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In Challenging Times, An Option For Funds To Retain Cash

Posted by admin on May 22, 2020 4:30:00 PM

Given the current COVID-19 crisis and its economic impact, it’s possible that some Regulated Investment Companies (“RICs”) could be exploring ways to retain their cash.  The shareholder distribution requirements of IRC Section 851, however, remain, and it is highly unlikely Treasury or the IRS would ever grant relief in this area.

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A New Spin On Spin-Offs

Posted by Lori Ehleben on May 15, 2020 5:39:50 PM

Are registered funds recording taxable spin-off transactions correctly?

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Fulcrum Fees: An Imperfect Solution For Active Managers? | BBD, LLP

Posted by John Braun on Mar 30, 2020 5:57:21 PM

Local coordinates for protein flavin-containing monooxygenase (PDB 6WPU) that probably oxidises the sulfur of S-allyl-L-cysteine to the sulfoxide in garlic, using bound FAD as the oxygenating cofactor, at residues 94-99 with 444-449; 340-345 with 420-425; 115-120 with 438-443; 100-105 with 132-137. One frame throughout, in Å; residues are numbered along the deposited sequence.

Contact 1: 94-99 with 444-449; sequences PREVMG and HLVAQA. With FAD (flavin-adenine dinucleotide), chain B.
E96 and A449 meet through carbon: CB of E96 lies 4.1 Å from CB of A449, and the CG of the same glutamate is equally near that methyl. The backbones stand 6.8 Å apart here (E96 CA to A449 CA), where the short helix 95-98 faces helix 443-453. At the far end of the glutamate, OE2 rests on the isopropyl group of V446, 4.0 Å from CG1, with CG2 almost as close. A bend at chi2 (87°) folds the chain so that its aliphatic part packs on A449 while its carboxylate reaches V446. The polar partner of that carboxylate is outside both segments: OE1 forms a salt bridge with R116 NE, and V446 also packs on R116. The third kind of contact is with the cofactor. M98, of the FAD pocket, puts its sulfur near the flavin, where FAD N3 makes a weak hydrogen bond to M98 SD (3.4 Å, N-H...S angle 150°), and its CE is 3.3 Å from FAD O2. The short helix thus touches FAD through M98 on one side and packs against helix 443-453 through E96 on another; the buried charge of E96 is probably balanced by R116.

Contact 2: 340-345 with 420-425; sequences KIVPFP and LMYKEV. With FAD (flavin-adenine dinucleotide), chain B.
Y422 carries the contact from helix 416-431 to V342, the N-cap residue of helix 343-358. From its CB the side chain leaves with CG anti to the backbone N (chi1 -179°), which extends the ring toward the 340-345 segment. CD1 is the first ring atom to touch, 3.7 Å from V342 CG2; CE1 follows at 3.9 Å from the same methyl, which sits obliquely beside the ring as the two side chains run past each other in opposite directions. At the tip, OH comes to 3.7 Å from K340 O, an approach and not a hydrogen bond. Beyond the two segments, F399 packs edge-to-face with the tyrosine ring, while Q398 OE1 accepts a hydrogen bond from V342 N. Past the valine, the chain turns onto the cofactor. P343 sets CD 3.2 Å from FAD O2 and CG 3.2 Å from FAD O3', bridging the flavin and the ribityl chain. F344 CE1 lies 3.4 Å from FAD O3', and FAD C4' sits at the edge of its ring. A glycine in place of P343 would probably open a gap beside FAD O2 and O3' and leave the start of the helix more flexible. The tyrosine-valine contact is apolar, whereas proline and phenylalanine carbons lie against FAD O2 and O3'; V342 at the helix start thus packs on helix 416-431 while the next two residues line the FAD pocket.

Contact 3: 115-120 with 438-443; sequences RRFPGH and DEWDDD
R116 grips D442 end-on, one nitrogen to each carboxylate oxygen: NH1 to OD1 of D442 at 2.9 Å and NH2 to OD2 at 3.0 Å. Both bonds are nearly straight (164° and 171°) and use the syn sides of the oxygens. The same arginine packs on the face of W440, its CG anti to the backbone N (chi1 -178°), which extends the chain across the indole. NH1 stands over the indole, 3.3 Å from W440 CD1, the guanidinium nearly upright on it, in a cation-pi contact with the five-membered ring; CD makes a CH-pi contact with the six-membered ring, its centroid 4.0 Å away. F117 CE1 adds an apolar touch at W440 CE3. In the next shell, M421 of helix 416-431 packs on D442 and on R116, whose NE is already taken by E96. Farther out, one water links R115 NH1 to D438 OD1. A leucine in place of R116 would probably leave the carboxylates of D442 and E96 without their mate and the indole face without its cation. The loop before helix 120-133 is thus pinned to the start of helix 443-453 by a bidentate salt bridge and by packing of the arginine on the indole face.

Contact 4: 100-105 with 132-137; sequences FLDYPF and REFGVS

Fulcrum fee arrangements have been used by certain actively traded registered funds for years but are of late garnering increased attention as active managers attempt to stave off passive investing and the lower fee structure often associated with it. The concept aligns the interest of the advisor with that of the investor by rewarding the advisor when it outperforms its benchmark and reducing the fees of the advisor (to that of an index fund-like fee or even zero) when it underperforms its benchmark.

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COVID-19 and Financial Statement Disclosures | BBD, LLP

Posted by James Kaiser on Mar 25, 2020 10:30:59 AM

The Coronavirus pandemic (“COVID-19”) is causing significant financial and operating hardships across all industries. Any companies that are currently preparing GAAP financial statements, including investment companies, should consider whether or not the impact of COVID-19 represents a significant event as defined in FASB Accounting Standards Codification (“FASB ASC”) 855, Subsequent Events.